Ah Nasi Lemak. Just the mere mention of it makes you want to eat some right?
I remember the very first time I started to like Nasi Lemak. It was during a Scout camp and we were served packets of Nasi Lemak which were wrapped in banana leaves for breakfast. Up till then, I hadn’t really eaten Nasi Lemak because I didn’t like spicy food. (Just like my son now) But it was the only thing they served for breakfast and it was that or nothing. I remember just eating the rice and leaving the Sambal Tumis (Chilli sauce) at the side. It was the most basic of Nasi Lemak. Just ikan bilis (anchovies), peanuts, egg, cucumber, and of course Sambal. The packet was so small and being the hungry boy that I was (I was in primary school), I ate most of the rice and tried to pick out the untainted rice near the chilli. It is was then that I tasted some of the chilli tainted rice and suddenly I saw heaven open and the Angel of chilli appeared before me. With the standard Angel salutation, he said… “Do not be afraid”. Ok, there was no Angel, but if an Angel had appeared, he would have said “Do not be afraid”. No kidding, I read it all the time in the Bible, to Angels it’s like them saying “Jia Pa Buay?” (Have you eaten yet?)
There really are two schools of thought when it comes to Nasi Lemak. There are those who believe that Nasi Lemak is a Malay dish and favour the Malay version and there are others who like the Chinese version of the dish because you can order luncheon meat with it. Those that like the Malay version probably feel that a Chinese cooking Nasi Lemak is like an Indian selling Chicken rice!
Traditionally, the Malay version is cooked in a steamer ie Nasi Lemak Kukus and in general they would use the local Malaysian grown rice instead of the Thai Hom Mali (Jasmine) rice. The Chinese version usually uses Thai rice as we are so used to eating it. In Singapore there is a mixture. In Changi Village you will find that International Nasi Lemak uses Jasmine Rice, while some of the other ones use the local variety. The bite and texture of the rice a a little different. The local rice tends to be more light and starchy and lacking that more chewy bite of the Thai variety. (This is a generalization as there are many types of Thai rice and not all of them are Hom Mali). When I ate at a popular Nasi Lemak restaurant in Kuala Lumpur, they used the local rice and wrapped it in banana leaves. Traditionalists will tend to favour this while others might favour the Chinese Chap Chye Png (mixed rice) version.
I guess that is why there are a few detractors when I posed the Nasi Lemak question on our facebook fanpage. Singaporeans seem to love to use the word “Overrated”. Personally, I feel the word itself is overrated and overused.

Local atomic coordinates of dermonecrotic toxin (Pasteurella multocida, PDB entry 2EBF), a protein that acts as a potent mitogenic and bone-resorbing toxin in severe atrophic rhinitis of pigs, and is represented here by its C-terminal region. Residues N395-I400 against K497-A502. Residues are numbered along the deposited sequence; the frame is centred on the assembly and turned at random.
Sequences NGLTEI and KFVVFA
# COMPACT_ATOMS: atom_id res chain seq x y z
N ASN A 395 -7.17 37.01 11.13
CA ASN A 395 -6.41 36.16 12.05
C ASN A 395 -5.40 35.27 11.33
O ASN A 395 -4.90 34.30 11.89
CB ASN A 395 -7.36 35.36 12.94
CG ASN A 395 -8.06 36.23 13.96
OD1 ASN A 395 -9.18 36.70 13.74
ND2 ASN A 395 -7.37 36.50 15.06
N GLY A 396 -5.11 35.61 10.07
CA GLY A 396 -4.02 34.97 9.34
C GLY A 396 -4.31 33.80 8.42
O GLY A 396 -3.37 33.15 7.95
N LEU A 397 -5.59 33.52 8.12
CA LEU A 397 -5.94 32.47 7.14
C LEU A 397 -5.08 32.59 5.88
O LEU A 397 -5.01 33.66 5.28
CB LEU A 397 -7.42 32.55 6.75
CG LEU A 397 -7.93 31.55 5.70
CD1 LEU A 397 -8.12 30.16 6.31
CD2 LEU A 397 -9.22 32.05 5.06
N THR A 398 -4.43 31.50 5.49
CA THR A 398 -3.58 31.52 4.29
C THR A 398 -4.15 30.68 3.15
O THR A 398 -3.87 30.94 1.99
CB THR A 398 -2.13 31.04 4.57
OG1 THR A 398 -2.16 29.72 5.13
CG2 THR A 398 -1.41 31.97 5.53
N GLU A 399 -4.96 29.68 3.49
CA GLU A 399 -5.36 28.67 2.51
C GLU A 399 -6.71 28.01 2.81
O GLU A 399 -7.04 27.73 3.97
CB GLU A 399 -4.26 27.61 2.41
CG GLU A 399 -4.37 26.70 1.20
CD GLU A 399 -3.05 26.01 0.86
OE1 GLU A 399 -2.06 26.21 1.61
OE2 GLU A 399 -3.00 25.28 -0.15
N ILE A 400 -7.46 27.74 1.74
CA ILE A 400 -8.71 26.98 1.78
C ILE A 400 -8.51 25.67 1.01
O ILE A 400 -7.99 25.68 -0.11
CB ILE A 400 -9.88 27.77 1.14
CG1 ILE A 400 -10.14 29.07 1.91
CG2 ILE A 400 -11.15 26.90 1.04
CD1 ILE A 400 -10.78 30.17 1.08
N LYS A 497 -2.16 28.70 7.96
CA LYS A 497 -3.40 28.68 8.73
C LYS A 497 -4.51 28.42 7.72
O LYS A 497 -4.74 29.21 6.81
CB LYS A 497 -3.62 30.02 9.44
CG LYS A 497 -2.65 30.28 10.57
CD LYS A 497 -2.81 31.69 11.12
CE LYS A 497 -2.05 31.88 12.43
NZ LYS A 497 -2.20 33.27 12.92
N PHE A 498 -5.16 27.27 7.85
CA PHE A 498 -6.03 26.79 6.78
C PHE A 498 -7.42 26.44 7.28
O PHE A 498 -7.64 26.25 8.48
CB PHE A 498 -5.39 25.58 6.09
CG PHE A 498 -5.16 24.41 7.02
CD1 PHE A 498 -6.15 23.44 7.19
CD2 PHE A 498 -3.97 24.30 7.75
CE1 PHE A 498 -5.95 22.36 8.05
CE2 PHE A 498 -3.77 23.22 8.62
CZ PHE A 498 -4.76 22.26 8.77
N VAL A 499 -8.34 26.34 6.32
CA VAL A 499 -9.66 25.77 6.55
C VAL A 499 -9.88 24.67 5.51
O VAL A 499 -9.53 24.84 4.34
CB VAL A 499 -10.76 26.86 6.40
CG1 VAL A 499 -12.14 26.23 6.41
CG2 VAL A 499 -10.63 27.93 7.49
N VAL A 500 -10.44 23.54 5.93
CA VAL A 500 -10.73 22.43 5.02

I think that when people say that this place is overrated, what they are trying to say is that the Nasi Lemak is not special enough to warrant a perpetual queue of at least 15 people and a price of more than $5 for a plate. Actually if you order just rice, ikan bilis, eggs and chiken wing, it will come up to $4, but most people tend to order more items.
I tend to agree with the people in the perpetual queue. I feel the quality of the rice is very good. They use Thai AAA Hom Mali (ie Jasmine) rice which has a good toothy bite and whose fragrance is accentuated by coconut and pandan. The sweet sambal tumis balances very well with the rice and is not overly spicy (people who love spicy chilli are justified if they complain). You can see the consistency of the stall by looking at how they have done the eggs. Each one is individually fried and the yolk is runny with just the edges just browned. They achieve this level of consistency by having one family member who specializes in cooking the eggs. If there is anything I would mark down, it is that the chicken wings could be a little tastier. With the high turnover, they are very fresh, crisp and juicy. However, I do think they can be spiced up a little with tumeric so that they are more like Nasi Lemak Chicken Wings rather than Chap Chye Png Chicken Wings. 4.5/5
Some people say they are overrated, but personally I think that Ponggol Nasi Lemak has managed get the basics of rice, sambal, eggs and ikan bilis right and managed to maintain consistency as the whole place is run mainly by family members. Great place for a night snack but the queues can be intimidating.